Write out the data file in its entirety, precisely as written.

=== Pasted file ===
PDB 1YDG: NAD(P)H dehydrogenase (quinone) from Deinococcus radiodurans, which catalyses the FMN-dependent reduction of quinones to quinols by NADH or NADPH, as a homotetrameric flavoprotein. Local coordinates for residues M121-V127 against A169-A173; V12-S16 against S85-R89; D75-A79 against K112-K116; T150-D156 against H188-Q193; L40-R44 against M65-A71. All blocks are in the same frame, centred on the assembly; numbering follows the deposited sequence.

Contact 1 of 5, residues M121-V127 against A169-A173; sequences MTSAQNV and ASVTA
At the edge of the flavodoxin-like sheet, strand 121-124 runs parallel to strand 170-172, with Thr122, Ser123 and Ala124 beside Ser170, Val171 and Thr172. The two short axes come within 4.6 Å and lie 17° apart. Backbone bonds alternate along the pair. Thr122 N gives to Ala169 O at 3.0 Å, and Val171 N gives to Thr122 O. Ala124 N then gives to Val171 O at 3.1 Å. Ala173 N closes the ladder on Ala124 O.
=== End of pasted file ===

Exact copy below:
PDB 1YDG: NAD(P)H dehydrogenase (quinone) from Deinococcus radiodurans, which catalyses the FMN-dependent reduction of quinones to quinols by NADH or NADPH, as a homotetrameric flavoprotein. Local coordinates for residues M121-V127 against A169-A173; V12-S16 against S85-R89; D75-A79 against K112-K116; T150-D156 against H188-Q193; L40-R44 against M65-A71. All blocks are in the same frame, centred on the assembly; numbering follows the deposited sequence.

Contact 1 of 5, residues M121-V127 against A169-A173; sequences MTSAQNV and ASVTA
At the edge of the flavodoxin-like sheet, strand 121-124 runs parallel to strand 170-172, with Thr122, Ser123 and Ala124 beside Ser170, Val171 and Thr172. The two short axes come within 4.6 Å and lie 17° apart. Backbone bonds alternate along the pair. Thr122 N gives to Ala169 O at 3.0 Å, and Val171 N gives to Thr122 O. Ala124 N then gives to Val171 O at 3.1 Å. Ala173 N closes the ladder on Ala124 O.